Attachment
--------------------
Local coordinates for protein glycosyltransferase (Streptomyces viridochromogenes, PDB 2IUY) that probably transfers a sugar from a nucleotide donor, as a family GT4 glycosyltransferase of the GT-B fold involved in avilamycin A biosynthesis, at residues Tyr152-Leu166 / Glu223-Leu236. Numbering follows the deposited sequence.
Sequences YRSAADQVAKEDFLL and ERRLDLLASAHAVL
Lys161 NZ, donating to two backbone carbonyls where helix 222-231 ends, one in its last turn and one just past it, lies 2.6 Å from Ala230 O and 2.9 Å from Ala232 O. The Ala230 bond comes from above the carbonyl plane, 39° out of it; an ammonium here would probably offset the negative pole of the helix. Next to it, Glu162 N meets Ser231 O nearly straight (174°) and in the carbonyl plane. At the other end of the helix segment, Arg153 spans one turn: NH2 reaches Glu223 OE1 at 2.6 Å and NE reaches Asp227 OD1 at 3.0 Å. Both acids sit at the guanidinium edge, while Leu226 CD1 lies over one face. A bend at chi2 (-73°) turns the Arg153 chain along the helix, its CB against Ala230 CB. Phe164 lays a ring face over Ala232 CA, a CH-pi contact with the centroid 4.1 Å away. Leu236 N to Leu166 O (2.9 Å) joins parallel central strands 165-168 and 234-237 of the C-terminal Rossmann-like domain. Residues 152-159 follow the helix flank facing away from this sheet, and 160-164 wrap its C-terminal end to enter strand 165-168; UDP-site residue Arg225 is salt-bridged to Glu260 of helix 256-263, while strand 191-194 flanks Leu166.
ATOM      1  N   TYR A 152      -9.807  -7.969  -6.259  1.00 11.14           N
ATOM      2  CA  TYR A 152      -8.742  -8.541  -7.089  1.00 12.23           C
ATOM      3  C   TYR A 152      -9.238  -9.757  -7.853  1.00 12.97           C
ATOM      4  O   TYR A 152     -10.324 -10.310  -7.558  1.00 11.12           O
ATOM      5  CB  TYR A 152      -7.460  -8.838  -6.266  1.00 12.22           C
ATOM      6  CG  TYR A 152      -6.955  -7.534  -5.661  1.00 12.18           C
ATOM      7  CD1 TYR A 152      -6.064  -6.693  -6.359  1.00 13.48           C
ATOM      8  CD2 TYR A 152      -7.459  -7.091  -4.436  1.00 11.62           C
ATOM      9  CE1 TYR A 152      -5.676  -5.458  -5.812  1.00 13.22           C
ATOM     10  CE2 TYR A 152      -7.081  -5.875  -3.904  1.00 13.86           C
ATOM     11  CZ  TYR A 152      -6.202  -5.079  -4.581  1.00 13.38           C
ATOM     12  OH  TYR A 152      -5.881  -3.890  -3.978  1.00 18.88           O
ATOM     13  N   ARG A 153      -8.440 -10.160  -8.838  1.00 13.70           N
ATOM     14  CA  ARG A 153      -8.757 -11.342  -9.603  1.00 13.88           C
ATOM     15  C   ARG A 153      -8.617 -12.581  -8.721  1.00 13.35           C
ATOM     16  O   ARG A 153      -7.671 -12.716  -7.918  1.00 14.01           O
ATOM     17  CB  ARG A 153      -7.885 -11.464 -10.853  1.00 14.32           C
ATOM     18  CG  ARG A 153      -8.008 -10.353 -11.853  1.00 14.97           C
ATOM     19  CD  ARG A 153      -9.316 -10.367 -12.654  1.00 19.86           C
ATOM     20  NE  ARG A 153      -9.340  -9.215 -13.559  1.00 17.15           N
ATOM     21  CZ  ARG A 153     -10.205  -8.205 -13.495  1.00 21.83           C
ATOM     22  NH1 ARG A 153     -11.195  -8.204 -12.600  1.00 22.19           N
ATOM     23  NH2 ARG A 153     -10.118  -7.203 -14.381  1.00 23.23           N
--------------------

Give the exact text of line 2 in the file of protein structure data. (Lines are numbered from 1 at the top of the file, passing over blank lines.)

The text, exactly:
Sequences YRSAADQVAKEDFLL and ERRLDLLASAHAVL